I love Ubuntu, and my wife says Mark Shuttleworth is "a nice young man,"
but when it comes to enterprise servers, Red Hat is the hands-down winner and still champion. Or, more accurately, a mix of Red Hat Enterprise Linux
(RHEL) and CentOS
is the choice of most high-end sysadmins I know.
There's a server cage in Chicago that runs several Web sites almost every FOSS user knows and uses regularly. The last time I checked, that cage held 44 identical rack-mounted Dell servers. 40 of them were running CentOS. Four of them were running Red Hat Enterprise Linux, complete with expensive Red Hat support contracts. The company's admins roll out all new software and all configuration changes on the RHEL servers first, so if any problems crop up that are beyond their own
(considerable) problem-solving abilities, they can call on Red Hat.
The company gets a lot of bang for their RHEL buck here. And Red Hat is aware that lots of companies, big and small, are doing the same thing.
Sure, it leads to a little teeth-grinding on the part of Red Hat executives, some of which I have witnessed first-hand, but the bright side of this RHEL/CentOS mixed deployment pattern is that Red Hat gets sales it wouldn't get if Ubuntu or another distro became dominant in the world's server rooms.
Developers, developers, developers
We all prefer software that's free both as in beer and as in freedom.
For example, I'm typing this article in Bluefish on an old laptop running Ubuntu GNU/Linux. That's about as free as you can get. But many enterprises end up running at least some non-free server-level software, even if their servers all run free operating systems. And if you look at what Linux distro commercial software companies universally supply binaries for, it's Red Hat.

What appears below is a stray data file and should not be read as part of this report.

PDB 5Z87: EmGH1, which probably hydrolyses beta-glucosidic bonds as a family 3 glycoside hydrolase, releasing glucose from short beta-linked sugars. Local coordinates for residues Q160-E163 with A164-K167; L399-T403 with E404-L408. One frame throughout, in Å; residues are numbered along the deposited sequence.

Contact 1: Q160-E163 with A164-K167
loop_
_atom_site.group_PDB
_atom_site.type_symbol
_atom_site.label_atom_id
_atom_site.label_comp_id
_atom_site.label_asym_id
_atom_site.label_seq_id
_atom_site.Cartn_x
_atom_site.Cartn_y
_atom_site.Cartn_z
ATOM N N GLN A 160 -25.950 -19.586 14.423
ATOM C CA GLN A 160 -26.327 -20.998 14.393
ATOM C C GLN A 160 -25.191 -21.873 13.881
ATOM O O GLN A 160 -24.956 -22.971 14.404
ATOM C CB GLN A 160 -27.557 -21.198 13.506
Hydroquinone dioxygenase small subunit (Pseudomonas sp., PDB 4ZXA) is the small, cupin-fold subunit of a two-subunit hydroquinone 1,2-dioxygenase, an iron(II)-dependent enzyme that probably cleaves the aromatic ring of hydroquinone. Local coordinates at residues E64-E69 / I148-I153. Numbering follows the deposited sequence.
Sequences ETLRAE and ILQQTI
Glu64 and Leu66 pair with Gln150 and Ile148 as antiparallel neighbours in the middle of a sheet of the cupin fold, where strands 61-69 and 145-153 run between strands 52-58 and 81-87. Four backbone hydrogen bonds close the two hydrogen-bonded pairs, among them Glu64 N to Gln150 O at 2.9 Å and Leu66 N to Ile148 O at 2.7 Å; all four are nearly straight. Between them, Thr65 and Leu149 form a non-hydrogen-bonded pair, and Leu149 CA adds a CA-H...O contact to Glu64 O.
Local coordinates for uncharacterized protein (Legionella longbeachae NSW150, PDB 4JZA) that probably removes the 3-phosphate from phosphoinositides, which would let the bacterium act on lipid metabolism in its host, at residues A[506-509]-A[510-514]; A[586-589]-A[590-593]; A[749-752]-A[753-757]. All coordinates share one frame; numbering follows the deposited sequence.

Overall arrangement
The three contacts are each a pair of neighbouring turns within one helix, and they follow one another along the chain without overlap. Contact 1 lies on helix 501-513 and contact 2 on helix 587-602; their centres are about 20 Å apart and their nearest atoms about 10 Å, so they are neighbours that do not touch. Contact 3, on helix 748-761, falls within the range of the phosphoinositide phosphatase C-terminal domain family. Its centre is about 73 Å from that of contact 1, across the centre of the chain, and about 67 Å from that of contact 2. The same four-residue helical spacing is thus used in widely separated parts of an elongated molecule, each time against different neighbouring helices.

The only exception to this is if you're mixing a lot of Microsoft software or old Novell NetWare with your Linux, in which case you may be better off with SUSE
Linux Enterprise Server as your supported Linux, and openSUSE as your free equivalent to CentOS.
Mind you, we're talking about servers here. Your server OS choice doesn't dictate your desktop choice, which can be any Linux distro you like, Mac OSX or even -- if absolutely necessary -- Windows.
Could someone else knock Red Hat off their throne?
Absolutely. Ubuntu's sponsoring corporation, Canonical, is working to do just that. So is Novell. And somewhere in a small town in Southern India, for all we know, two guys named Steve Rajiv and Steve Madurai might be working on an operating system they call Madras that will make all current OSes obsolete.
But right now, today, Red Hat Enterprise Linux, judiciously mixed with CentOS, is the default, "nobody ever got fired for choosing it," Linux choice for most server rooms.